Could the Affordable Care Act lead to changes that will affect skilled nursing, hospice and home healthcare and lower Medicare spending? Authors of a new analysis published in Health Affairs think it could.
Per-capita Medicare spending in 2011 increased with age for beneficiaries aged 70 to 96 years, then decreased for older beneficiaries, finds the analysis of Medicare spending from 2000 to 2011. Per-capita spending in 2011 was $7,566 for 70-year-old beneficiaries and $16,145 for 96-year-olds, authors Patricia Neuman, ScD, MS; Juliette Cubanski, PhD, MP, MPH; and Anthony Damico found. They analyzed data from a five-percent sample of claims for Medicare-covered services under Parts A, B and D from the Chronic Conditions Data Warehouse of the Centers for Medicare & Medicaid Services and found that the relatively high per-capita spending of beneficiaries in their 90s was largely the result of higher spending on skilled nursing facilities, hospice and, to a lesser extent, home health services. When these services were excluded, they said, per-capita spending peaked at age 89, not 96, in 2011.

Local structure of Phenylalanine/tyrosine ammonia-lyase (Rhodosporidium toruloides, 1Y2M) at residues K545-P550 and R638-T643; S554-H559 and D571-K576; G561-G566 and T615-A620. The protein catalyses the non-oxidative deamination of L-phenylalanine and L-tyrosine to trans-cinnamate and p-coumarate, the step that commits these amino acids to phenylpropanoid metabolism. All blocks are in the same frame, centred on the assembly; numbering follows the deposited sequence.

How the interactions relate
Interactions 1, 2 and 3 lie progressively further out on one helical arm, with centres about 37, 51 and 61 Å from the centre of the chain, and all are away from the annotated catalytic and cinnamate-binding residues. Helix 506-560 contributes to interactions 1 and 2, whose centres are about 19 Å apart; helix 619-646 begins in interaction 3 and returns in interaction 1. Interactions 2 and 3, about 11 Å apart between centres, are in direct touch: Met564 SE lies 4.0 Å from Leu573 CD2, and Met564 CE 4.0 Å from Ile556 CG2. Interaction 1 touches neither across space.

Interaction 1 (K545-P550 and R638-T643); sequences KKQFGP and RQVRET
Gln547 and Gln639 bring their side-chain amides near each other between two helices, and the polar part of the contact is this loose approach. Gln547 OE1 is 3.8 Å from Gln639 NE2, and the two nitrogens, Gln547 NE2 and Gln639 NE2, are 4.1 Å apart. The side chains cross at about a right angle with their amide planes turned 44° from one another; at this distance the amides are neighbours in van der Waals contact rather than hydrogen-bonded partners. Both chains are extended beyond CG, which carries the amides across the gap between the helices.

“This article provides new data that could help improve care management for Medicare’s oldest beneficiaries,” the authors conclude. Reforms begun under the Affordable Care Act could change care patterns and spending for older patients, many of whom have chronic conditions, they add. “These efforts, if successful, could lower costs and improve care for Medicare's octogenarians, nonagenarians, and centenarians,” the authors write.
Neuman is senior vice president and director of the Program on Medicare Policy and the Project on Medicare’s Future of the Kaiser Family Foundation. Cubanski is associate director of the foundation’s Program on Medicare Policy. Damico, a former statistical analyst for the foundation, now is an independent consultant.